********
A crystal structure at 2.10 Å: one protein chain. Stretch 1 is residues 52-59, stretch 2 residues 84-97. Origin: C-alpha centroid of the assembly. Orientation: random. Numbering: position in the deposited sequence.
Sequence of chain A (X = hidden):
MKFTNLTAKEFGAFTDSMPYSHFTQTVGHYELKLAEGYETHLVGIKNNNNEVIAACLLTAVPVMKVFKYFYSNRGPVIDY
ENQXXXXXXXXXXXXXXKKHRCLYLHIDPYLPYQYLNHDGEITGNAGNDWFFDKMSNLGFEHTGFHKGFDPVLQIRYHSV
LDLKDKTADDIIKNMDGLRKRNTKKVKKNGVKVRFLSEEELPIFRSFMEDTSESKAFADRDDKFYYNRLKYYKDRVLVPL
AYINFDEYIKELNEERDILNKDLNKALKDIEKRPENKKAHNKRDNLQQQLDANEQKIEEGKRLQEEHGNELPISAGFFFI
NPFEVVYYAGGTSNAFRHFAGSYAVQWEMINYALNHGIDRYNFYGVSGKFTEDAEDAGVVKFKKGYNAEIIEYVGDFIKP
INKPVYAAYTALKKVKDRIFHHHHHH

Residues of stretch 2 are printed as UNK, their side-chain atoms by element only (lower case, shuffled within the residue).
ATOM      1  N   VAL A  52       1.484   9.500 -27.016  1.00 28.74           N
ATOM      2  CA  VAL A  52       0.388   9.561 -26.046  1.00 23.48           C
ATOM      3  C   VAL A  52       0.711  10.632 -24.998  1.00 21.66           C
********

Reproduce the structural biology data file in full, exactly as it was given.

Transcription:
A crystal structure at 2.10 Å: one protein chain. Stretch 1 is residues 52-59, stretch 2 residues 84-97. Origin: C-alpha centroid of the assembly. Orientation: random. Numbering: position in the deposited sequence.
Sequence of chain A (X = hidden):
MKFTNLTAKEFGAFTDSMPYSHFTQTVGHYELKLAEGYETHLVGIKNNNNEVIAACLLTAVPVMKVFKYFYSNRGPVIDY
ENQXXXXXXXXXXXXXXKKHRCLYLHIDPYLPYQYLNHDGEITGNAGNDWFFDKMSNLGFEHTGFHKGFDPVLQIRYHSV
LDLKDKTADDIIKNMDGLRKRNTKKVKKNGVKVRFLSEEELPIFRSFMEDTSESKAFADRDDKFYYNRLKYYKDRVLVPL
AYINFDEYIKELNEERDILNKDLNKALKDIEKRPENKKAHNKRDNLQQQLDANEQKIEEGKRLQEEHGNELPISAGFFFI
NPFEVVYYAGGTSNAFRHFAGSYAVQWEMINYALNHGIDRYNFYGVSGKFTEDAEDAGVVKFKKGYNAEIIEYVGDFIKP
INKPVYAAYTALKKVKDRIFHHHHHH

Residues of stretch 2 are printed as UNK, their side-chain atoms by element only (lower case, shuffled within the residue).
ATOM      1  N   VAL A  52       1.484   9.500 -27.016  1.00 28.74           N
ATOM      2  CA  VAL A  52       0.388   9.561 -26.046  1.00 23.48           C
ATOM      3  C   VAL A  52       0.711  10.632 -24.998  1.00 21.66           C